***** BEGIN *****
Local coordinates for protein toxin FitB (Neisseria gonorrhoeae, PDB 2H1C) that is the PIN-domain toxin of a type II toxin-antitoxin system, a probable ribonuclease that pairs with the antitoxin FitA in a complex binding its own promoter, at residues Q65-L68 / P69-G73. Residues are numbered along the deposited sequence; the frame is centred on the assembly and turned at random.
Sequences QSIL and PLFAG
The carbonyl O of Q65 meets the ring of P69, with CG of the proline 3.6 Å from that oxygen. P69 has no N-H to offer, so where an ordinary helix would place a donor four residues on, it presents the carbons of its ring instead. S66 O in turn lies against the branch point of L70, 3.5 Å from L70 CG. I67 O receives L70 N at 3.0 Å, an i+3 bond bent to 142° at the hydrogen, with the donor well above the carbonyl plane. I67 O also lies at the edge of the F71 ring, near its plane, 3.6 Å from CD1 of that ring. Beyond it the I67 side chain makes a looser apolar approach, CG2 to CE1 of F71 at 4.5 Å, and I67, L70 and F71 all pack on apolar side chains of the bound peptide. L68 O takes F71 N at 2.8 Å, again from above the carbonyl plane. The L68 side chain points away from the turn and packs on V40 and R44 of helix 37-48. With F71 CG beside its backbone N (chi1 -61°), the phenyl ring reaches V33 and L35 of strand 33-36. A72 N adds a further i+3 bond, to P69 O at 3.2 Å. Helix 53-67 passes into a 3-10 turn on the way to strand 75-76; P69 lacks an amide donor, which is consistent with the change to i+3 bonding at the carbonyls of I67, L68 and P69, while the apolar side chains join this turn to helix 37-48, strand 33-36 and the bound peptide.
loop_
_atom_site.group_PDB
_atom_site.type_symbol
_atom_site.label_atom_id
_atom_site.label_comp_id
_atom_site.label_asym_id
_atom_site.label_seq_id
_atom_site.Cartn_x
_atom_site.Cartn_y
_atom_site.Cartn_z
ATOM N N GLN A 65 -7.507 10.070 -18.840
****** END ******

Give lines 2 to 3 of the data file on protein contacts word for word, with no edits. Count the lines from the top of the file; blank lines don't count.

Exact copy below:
Sequences QSIL and PLFAG
The carbonyl O of Q65 meets the ring of P69, with CG of the proline 3.6 Å from that oxygen. P69 has no N-H to offer, so where an ordinary helix would place a donor four residues on, it presents the carbons of its ring instead. S66 O in turn lies against the branch point of L70, 3.5 Å from L70 CG. I67 O receives L70 N at 3.0 Å, an i+3 bond bent to 142° at the hydrogen, with the donor well above the carbonyl plane. I67 O also lies at the edge of the F71 ring, near its plane, 3.6 Å from CD1 of that ring. Beyond it the I67 side chain makes a looser apolar approach, CG2 to CE1 of F71 at 4.5 Å, and I67, L70 and F71 all pack on apolar side chains of the bound peptide. L68 O takes F71 N at 2.8 Å, again from above the carbonyl plane. The L68 side chain points away from the turn and packs on V40 and R44 of helix 37-48. With F71 CG beside its backbone N (chi1 -61°), the phenyl ring reaches V33 and L35 of strand 33-36. A72 N adds a further i+3 bond, to P69 O at 3.2 Å. Helix 53-67 passes into a 3-10 turn on the way to strand 75-76; P69 lacks an amide donor, which is consistent with the change to i+3 bonding at the carbonyls of I67, L68 and P69, while the apolar side chains join this turn to helix 37-48, strand 33-36 and the bound peptide.